Geofencing is a location-based service which creates virtual boundaries or invisible force fields around real-world geographic areas. This is the technology which keeps a supported drone from accidently venturing into a sensitive no-fly-zone, for example, an airport, nuclear power plant, or a high-profile event.
DJI has been using geofencing in compatible drones since 2013, refining the technology into Geospatial Environment Online (GEO) system in 2016. DJI started rolling out GEO 2.0 to customers in November 2018. So, what is GEO 2.0 and how is it different from the previous avatar?
Developed in collaboration with the Aircraft Owners and Pilots Association (AOPA) and the American Association of Airport Executives (AAAE), GEO 2.0 uses a ‘common-sense approach’ to offer clear benefits to both manned and unmanned operators.
A standard geofence is circular in shape, with the biggest at-risk area forming the nucleus. However, in such an arrangement, the regions where safety risk is much, much lower also become off-limits. DJI’s GEO 2.0 follows a detailed 3D ‘bow tie’ method to earmark safety zones precisely. Using complex polygon shapes instead of simple circles, the system “better reflects the actual safety risk posed in those areas, while allowing more flights to the side of [sensitive facilities] where risk is substantially lower.”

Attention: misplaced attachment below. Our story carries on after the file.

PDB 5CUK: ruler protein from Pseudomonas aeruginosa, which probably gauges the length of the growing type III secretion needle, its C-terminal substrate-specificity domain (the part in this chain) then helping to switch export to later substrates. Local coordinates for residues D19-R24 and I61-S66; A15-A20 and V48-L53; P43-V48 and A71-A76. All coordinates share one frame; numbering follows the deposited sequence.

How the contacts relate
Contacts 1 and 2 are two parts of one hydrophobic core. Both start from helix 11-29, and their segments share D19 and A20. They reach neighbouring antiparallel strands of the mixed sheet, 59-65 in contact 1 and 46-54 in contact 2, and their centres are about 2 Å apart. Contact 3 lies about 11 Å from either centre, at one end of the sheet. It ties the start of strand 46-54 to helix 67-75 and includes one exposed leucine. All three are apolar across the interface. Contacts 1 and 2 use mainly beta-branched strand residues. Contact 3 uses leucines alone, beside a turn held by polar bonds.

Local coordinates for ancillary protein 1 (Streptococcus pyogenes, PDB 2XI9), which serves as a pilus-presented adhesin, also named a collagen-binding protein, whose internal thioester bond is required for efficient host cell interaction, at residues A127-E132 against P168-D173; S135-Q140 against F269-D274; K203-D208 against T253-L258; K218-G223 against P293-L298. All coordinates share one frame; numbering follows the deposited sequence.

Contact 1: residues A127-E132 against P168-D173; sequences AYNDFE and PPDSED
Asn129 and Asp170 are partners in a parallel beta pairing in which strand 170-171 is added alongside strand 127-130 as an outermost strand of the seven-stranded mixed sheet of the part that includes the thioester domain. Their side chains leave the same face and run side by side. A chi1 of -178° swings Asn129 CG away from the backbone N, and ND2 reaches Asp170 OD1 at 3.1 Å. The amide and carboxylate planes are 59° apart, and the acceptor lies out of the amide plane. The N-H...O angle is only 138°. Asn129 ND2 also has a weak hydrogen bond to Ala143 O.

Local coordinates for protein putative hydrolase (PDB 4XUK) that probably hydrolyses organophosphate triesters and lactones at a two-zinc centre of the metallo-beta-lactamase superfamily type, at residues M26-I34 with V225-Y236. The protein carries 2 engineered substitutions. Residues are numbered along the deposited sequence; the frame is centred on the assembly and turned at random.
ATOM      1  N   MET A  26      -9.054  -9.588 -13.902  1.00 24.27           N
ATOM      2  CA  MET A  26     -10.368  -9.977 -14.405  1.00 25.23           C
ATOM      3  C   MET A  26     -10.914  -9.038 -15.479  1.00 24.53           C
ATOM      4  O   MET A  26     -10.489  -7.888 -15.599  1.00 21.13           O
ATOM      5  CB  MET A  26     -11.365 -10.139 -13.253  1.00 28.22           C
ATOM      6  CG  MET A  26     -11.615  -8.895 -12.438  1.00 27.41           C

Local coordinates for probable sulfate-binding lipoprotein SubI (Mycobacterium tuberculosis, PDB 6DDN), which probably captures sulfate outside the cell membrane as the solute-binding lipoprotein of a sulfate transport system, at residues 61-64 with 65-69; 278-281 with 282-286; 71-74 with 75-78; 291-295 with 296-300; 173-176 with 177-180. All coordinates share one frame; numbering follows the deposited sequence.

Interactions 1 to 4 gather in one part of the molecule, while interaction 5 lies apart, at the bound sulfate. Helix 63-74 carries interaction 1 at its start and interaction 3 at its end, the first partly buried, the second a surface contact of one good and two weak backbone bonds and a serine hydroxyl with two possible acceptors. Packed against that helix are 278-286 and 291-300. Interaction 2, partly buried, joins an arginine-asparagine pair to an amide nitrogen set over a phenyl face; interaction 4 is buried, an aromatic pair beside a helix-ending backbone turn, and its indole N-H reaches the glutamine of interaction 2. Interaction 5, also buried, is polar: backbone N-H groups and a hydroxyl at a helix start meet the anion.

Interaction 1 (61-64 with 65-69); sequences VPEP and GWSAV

According to DJI, the new geofencing software also integrates the Section 384 amendments of the United States Federal Aviation Administration (FAA) Reauthorization Act. This means the final approach corridor to active runways at major airports are also labelled as ‘runway exclusion zones’ for unauthorized drones under GEO 2.0.
To enhance its geofencing technology, DJI has also joined forces with a geospatial data provider. In North America, DJI has dropped its former location data partner AirMap in favor of PrecisionHawk. DJI will be using PrecisionHawk’s Low Altitude Traffic and Airspace Safety (LATAS) platform to enable complex operations and safely integrate its drones into the North American airspace.
If we were to talk specifically about airports, the earlier GEO system cordoned-off a 5-mile circle around airports. GEO 2.0, meanwhile, applies its strongest restrictions to a 3/4 mile-wide rectangle around each runway, with less stringent rules coming to force in an oval area within 3.7 miles of each runway.
Which means the bow-tie shape offers increased protection in the locations where traditional aircraft actually fly, while opening up more areas on the sides of runways to beneficial drone uses. See the diagram below for more details: